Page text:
Damian de Allende’s role in the Springboks’ match strategy is going to become even more important as the Rugby World Cup heads into the playoffs, writes JOHN GOLIATH.
There aren’t many players who polarises opinion as much as Springbok centre Damian de Allende. His supporters say he is strong and unrelenting, while his detractors call him one-dimensional and slow. It’s a never-ending mudslinging contest on social media between the two factions.
But there is one man who loves De Allende unconditionally. The man whose opinion matters most. His name is Bok coach Rassie Erasmus, who is loving his inside centre’s performances so far at this World Cup.
De Allende’s detractors’ biggest gripe is that he doesn’t offer enough on attack, creating space for his outside backs, or that he dies with the ball in contact without looking to offload.
The frustration also stems from the fact that De Allende actually has a sweet pass and a good offload game, which made him one of the leading centres in Vodacom Super Rugby in 2015 and indeed at the World Cup in that same year.
We haven’t seen much of those little offloads since, but it’s because Erasmus’ Boks doesn’t play that game. De Allende’s first option is not too pass, and that is as a result of strategy and not the player’s instincts.
But in the framework of the Springboks’ game plan, De Allende is an important cog, along with the scrumhalf, on attack.
The Springboks’ primary weapon is the box kick from the base of the ruck. You won’t see more than four phases from the South Africans with ball in hand in their own half against the big teams, unless there is massive overlap on the outside.
But from first phase it’s all about De Allende running into the vacuum and giving the Boks momentum on attack. He seldom loses the ball in contact or is unable to get over the advantage line, which gives his forwards and fellow backs a good target to hit when cleaning out to provide quick ball.
But De Allende also has the ability to make metres from a standing start, which he did very well against the All Blacks and Italy. For a man weighing over 100kg, he has some quick feet to beat the first defender before pumping those legs to gain some momentum.
It may sound like a simple thing, but having a player on the outside who can secure you ball and make a couple of metres without turning it over is huge, especially at this World Cup where the counter-attacking has been deadly.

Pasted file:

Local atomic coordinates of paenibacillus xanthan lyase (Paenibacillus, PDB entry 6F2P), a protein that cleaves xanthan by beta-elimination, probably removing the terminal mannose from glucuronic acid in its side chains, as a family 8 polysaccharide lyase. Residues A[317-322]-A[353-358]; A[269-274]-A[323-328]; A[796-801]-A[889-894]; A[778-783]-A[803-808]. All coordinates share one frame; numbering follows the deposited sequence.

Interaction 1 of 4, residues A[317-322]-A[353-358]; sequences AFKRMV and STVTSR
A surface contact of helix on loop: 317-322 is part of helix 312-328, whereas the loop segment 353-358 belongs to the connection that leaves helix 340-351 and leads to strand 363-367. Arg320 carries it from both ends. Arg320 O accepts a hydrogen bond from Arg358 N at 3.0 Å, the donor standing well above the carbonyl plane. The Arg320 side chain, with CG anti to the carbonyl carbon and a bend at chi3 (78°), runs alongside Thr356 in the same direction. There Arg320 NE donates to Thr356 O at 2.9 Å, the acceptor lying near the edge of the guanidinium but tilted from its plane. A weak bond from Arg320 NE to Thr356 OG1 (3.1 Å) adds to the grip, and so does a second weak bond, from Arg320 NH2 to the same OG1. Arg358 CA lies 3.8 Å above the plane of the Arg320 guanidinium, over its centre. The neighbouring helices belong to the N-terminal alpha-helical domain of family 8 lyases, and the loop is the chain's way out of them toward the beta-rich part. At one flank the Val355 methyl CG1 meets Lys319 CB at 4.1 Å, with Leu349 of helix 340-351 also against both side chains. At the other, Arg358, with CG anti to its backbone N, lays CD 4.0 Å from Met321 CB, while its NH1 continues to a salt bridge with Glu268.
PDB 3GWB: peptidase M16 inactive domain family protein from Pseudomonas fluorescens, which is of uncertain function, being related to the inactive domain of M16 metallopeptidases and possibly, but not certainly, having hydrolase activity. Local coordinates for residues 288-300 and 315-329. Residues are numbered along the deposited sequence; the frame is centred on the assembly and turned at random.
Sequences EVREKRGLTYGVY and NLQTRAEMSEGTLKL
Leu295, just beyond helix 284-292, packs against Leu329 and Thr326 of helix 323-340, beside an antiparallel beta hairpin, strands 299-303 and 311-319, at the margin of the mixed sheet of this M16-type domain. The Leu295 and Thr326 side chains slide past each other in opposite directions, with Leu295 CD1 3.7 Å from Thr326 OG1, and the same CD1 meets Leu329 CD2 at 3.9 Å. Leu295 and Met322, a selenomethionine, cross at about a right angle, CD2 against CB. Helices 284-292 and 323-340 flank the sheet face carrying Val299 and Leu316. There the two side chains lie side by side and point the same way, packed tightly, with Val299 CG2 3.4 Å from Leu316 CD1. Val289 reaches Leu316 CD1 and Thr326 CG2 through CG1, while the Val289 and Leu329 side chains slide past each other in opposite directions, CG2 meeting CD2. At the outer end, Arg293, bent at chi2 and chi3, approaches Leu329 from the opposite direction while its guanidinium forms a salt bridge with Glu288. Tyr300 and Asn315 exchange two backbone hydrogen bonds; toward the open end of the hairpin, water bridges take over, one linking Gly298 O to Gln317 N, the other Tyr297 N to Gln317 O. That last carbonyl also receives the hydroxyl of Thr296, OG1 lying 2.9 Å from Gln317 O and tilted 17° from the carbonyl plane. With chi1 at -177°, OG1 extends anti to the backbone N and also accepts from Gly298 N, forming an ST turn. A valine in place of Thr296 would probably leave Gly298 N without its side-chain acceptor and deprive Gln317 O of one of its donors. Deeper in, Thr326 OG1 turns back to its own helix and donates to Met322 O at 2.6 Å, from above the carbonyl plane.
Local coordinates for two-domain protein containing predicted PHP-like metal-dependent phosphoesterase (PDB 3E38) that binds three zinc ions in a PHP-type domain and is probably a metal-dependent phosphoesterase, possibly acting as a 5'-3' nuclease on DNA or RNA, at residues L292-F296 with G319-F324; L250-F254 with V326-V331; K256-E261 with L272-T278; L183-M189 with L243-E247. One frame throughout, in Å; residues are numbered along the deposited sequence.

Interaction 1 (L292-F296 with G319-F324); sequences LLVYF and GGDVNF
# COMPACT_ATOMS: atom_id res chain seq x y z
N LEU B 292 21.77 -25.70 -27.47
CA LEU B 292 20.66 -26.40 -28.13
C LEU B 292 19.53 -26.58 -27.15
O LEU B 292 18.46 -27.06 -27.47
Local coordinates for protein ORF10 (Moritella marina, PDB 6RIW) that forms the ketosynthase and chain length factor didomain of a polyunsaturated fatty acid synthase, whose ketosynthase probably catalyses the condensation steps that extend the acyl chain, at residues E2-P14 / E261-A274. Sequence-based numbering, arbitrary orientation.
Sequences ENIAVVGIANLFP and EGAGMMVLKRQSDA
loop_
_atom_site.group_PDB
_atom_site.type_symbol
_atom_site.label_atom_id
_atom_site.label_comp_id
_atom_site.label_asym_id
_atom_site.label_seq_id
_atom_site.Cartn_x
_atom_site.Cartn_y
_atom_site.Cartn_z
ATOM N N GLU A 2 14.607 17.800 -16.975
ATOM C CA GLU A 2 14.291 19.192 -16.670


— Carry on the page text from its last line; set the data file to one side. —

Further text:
To really appreciate De Allende’s quality in this regard you just have to look at his stats so far in the World Cup. De Allende has made 111 metres from 31 carries, which includes beating nine defenders. For a guy who supposedly looks for contact, that is a very good return of almost three metres per carry.
Ireland’s Bundee Aki is a similar inside centre, who more or less does the same job for Ireland with his powerful carrying. But from his 15 carries, before Ireland’s final pool game against Samoa, he made just 36 metres with zero defenders beaten.
This just shows the work that De Allende goes through with ball in hand. I think the man himself would probably enjoy a bit more freedom on attack, but, again, that’s not really part of the script.
The Bok inside centre says they are given license to express themselves on the park after being asked about his reputation as a direct runner. Obviously he would say that, but that is just not how the Boks go about their business. Whether we like it or not.
‘We all have license to express ourselves on the field. But sometimes it’s quite tough. Like I said earlier, teams put your skill set under pressure,’ De Allende said.
‘Sometimes it is quite tough to make a 50-50 pass. If that pass doesn’t stick you could concede seven points. Sometimes you can take a few risks and if the opportunity is there to do it, I will do it. But if you’re in two minds, it’s better to keep hold of the ball.’
But his role is going to be become even more important in the playoffs, as the Boks are likely to use him even more, while also kicking a lot more in the one-off knockout matches. His ability to make metres and hold on to possession in the vacuum is vital in a direct game plan.
But he also does a massive amount of good on defence, and almost plays as a fourth loose forward when the Boks don’t have the ball.
His work disrupting the opposition breakdown, especially in the wide areas, almost goes unnoticed. De Allende and his centre partner Lukyanyo Am are two fantastic players on the ground.
‘He is putting on a lot of pressure at the breakdown. I guess he is not a natural stealer, but his counter-rucking and his decision-making at the defensive breakdown is excellent,’ former Stormers coach Robbie Fleck said earlier this year.
‘That sort of work gets unnoticed. His work rate off the ball, especially on defence is outstanding. He is a very good defensive player, and understands it well. He fills the gaps.’
It’s maybe time to cut De Allende a bit of slack. He is a key player of the Boks and a guy who deserves everyone’s respect.
Photo: Steve Haag Sports via Hollywoodbets